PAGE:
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Old 04-19-2018, 05:54 AM   #1
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F-150 Tow vehicle

Good Morning all. Iím looking into purchasing a 27 ft international. I spoke with a dealer about possibly going with a F-250 Diesel He recommended a 150 gas which has a 13,200 tow rating. Iím sure this isnít the first nor will be the last time this question was asked but I appreciate your thoughts. Thank you.
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Old 04-19-2018, 06:30 AM   #2
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Search there is plenty of info on this and the pros and cons.

TLDR; Payload/Axle ratings run a 4x4 supercrew F150 at / over its limit without the payload package (which limits the trim options). Other configurations like a supercab are okay. The superduty handles the load much better but is a suboptimal daily driver and wonít fit in most garages.
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Old 04-19-2018, 06:38 AM   #3
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Howdy,
I can only speak from my experience, but I bought a 2013 F150 with the 3.5 ecoboost engine and Max Tow package, and it tows my 9000 pound 1985 Excella superbly. Very capable truck. You probably know this, but don't take the Manufacturer quoted tow ratings seriously. My truck is rated for 17K pounds but I would hesitate to go much over 11K with it. Also, please pay close attention when choosing a weight distribution tow rig. A good one properly adjusted increases comfort level and driving confidence enormously. - Chris

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Good Morning all. Iím looking into purchasing a 27 ft international. I spoke with a dealer about possibly going with a F-250 Diesel He recommended a 150 gas which has a 13,200 tow rating. Iím sure this isnít the first nor will be the last time this question was asked but I appreciate your thoughts. Thank you.
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Old 04-19-2018, 07:39 AM   #4
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Skip the 150 get the F250 or if you carry things with you the F350 rides exactly the same and is only $600 more.You will be glad you did.The F150 can pull it but the F250 and F350 do a much better job of towing heavier tongue weight trailers as that is what they were built for.I have had both and there is a night and day difference.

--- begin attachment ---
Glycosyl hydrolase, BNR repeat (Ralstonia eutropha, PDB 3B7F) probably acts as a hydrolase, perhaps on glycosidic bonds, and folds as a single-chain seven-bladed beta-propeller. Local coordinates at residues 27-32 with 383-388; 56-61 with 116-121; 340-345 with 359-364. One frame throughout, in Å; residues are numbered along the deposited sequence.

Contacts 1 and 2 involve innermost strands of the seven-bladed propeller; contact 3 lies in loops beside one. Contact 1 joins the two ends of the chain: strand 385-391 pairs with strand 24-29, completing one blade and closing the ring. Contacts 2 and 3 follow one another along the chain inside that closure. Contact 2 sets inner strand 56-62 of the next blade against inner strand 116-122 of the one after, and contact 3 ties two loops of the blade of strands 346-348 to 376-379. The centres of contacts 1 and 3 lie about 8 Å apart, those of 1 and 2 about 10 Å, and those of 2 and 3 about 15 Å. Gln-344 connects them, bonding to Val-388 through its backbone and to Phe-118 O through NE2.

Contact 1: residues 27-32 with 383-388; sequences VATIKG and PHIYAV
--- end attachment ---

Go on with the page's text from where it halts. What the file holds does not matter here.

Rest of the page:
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Old 04-19-2018, 08:23 AM   #5
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Be careful of using a tow vehicle's tow rating as your primary deciding factor. Another important factor is the vehicle's load carrying capacity. Half ton trucks become marginal when you look at the cargo carrying limits.

An Airstream 27FB has an 800# tongue weight. When you add a quality weight distribution/anti sway hitch system, you are looking at a tongue weight of over 900#. Let's say, for instance, that the payload capacity of a half ton pick-up is 2,000#. Your trailer tongue weight uses almost half of that capacity. If you have two passengers and a medium sized dog, you will add another 300#. A full tank of fuel will add another 200#. That leaves you another 500# or less in truck bed cargo capacity. This may enough for some, but it would not work for my camping style

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Old 04-22-2018, 09:23 AM   #6
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If you don't carry a lot of humans and cargo, the F150 could be an option but you REALLY need to watch the options and the payload rating... and the best way to do that is to find a model just like the one you want to order (or look at the exact model you want to buy on the lot!) and check the payload sticker on the door.

The guidance in this thread is mostly correct, but at the edges there are some exceptions:

I have a 2018 F150 SuperCrew with the 6.5' bed--loaded with almost every option--and it has a payload rating of 1650 pounds. That is sufficient for me since we don't carry a lot of payload. I quite specifically opted out of the tailgate steps and the sidebox steps since that would have decreased payload by about 100 pounds and I didn't value that tradeoff.

The 3.5, max tow, 10speed, 3.55 locker certainly has no problem pulling the trailer.
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Old 04-22-2018, 09:24 AM   #7
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Quote:
Originally Posted by mattskav View Post
Search there is plenty of info on this and the pros and cons.

TLDR; Payload/Axle ratings run a 4x4 supercrew F150 at / over its limit without the payload package (which limits the trim options). Other configurations like a supercab are okay. The superduty handles the load much better but is a suboptimal daily driver and wonít fit in most garages.
If you go long wheel-base you get some additional payload capacity back....
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Old 04-22-2018, 10:32 AM   #8
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I've been towing a 2017 International 27FB for about a year now using an F-150 SuperCrew with a 5.5-foot bed. It's a 4x4 equipped with a 3.5 liter EcoBoost engine and ten-speed automatic transmission. My truck has the Max Tow package (rated payload is about 1,700 pounds), and I use a ProPride weight distributing/antisway hitch.

I'm very happy with this setup. The V6 EcoBoost engine in particular is remarkable. My previous rig, a motorhome, weighed about the same as my current truck and trailer, and had a 6.8 liter V10 engine. The twin-turbocharged 3.5 liter EcoBoost is much more powerful. It steps out smartly from a standing start (in other words, it has plenty of low-end torque), and has plenty of power in reserve when passing, yet fuel economy is significantly better than with the V10.